A few days ago I attended my first Egyptian wedding. It was actually an engagement party, but quite extravagant in its execution, I’m wondering if this can be surpassed on the ‘Big Day’. Half of the couple in question, Huda, is our classmate. She is half Austrian with an Egyptian father. We girls, Anna, Jameela, Nadia, queen of glam of the North (of England, as she has a very charming Yorkshire accent) and me, who are all in the same class since the second term, got very excited as we know that Egyptians take these affairs very seriously and it was a good occasion to dress up. We all had haircuts, pedi and manicures and/or Moroccan baths and got ready at Nadia’s.
Location was an upmarket hotel in Mamoura, an area in the city close to Montazah, which has an enclosed compound full of condos that serve as holiday homes. The whole affair was a pretty good show, because that’s what it was, a spectacle. Twenty minutes or so after our arrival Huda and her groom arrived accompanied by a drum band and a camera crew. The band’s show, in which the couple was the centre of attention lasted for around 20 minutes. I’ve never clapped continuously for that long in my life. Then we went back to our seats and the couple disappeared only to appear again after a few minutes set in dramatic sound and lighting while making their way to an elaborately decorated bench that was set on a sort of stage in front of the hall. There the groom offered his bride the engagement ring, which was a massive piece of bling of the sort you would be scared to wander the streets with, but this is Egypt. Crime of that sort is very rare. After that it was time for a boogie. The couple made their way to the dance floor in the middle of the hall. After one song other guests joined. The dancing was a joyous yet tamed affair. The couple danced in the middle with the guests in a circle around them. The women in the inner circle and the men around it. The music consisted of Arabic pop only, to which the guests were very receptive except us Westerners, who were completely unknown to the songs. Although Jameela, who we call ‘fake Arab’, because she passes for an Egyptian and her Masree is very good -but is actually a real Arab since her tribe in East Africa is an Arab tribe from Yemeni origin – could sing along to a few tunes. After 40 minutes of boogie it was time for some food announced by a little choreography performed by the waiters, who were carrying torches. Behind the hall a lavish buffet had been stalled out after which there was more boogie-ing to be done.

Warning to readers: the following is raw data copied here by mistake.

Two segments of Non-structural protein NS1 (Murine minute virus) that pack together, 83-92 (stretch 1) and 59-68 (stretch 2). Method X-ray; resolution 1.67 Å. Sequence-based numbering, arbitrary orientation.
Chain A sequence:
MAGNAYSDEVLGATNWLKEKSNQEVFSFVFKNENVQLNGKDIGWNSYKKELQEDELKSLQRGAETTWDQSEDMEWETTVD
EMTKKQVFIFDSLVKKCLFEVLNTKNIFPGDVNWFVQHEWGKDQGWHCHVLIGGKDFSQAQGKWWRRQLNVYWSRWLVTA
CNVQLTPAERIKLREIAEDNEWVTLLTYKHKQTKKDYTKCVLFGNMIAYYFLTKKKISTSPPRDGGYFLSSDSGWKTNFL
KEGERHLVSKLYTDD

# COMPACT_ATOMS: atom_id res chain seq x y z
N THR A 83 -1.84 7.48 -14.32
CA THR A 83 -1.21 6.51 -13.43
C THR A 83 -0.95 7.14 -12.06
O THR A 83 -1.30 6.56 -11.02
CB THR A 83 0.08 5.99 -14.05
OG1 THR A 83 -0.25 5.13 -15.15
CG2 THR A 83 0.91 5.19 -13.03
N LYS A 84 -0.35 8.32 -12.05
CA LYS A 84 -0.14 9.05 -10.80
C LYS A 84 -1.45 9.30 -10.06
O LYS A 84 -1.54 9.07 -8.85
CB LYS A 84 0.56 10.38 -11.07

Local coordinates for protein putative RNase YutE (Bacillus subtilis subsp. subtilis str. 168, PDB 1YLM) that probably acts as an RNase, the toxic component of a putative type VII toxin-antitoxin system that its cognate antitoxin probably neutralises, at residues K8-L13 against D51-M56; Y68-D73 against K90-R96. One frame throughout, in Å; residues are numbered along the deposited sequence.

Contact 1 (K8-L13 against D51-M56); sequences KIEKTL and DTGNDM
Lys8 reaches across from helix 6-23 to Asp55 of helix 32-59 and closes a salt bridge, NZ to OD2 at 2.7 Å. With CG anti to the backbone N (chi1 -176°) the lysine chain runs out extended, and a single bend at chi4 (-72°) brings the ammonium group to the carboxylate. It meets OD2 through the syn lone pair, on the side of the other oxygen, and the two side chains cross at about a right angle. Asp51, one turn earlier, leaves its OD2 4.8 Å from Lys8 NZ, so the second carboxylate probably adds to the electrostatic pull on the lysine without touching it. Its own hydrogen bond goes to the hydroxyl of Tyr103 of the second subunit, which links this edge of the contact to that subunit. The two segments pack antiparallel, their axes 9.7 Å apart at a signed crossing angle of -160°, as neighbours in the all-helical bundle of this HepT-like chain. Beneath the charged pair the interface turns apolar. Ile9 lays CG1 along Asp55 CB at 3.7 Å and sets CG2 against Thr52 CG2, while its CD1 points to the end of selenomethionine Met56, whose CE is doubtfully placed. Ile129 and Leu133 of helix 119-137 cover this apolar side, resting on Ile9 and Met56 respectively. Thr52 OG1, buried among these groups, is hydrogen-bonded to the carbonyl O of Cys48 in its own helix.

Although the event was quite extravagant I found it very ‘Egyptian’ in the sense that it wasn’t pretentious. Almost all women were covered up in the sense that although not all wore hijabs non of them with one or two exceptions showed any flesh in the form of bare arms, shoulders and/ or uncovered back and cleavage. We on the other hand, except Jameela, who looked like an newly crowned Nubian queen, had relatively quite a lot of flesh on display but didn’t feel horribly out of place. Considering the amount of money I imagine this event might have cost I would think either or both families must have quite some money, but the atmosphere of pretentiousness, which is often present when you go to places where it is pretty obvious people have plenty of money to spend, was completely absent. Yet another side of Egypt.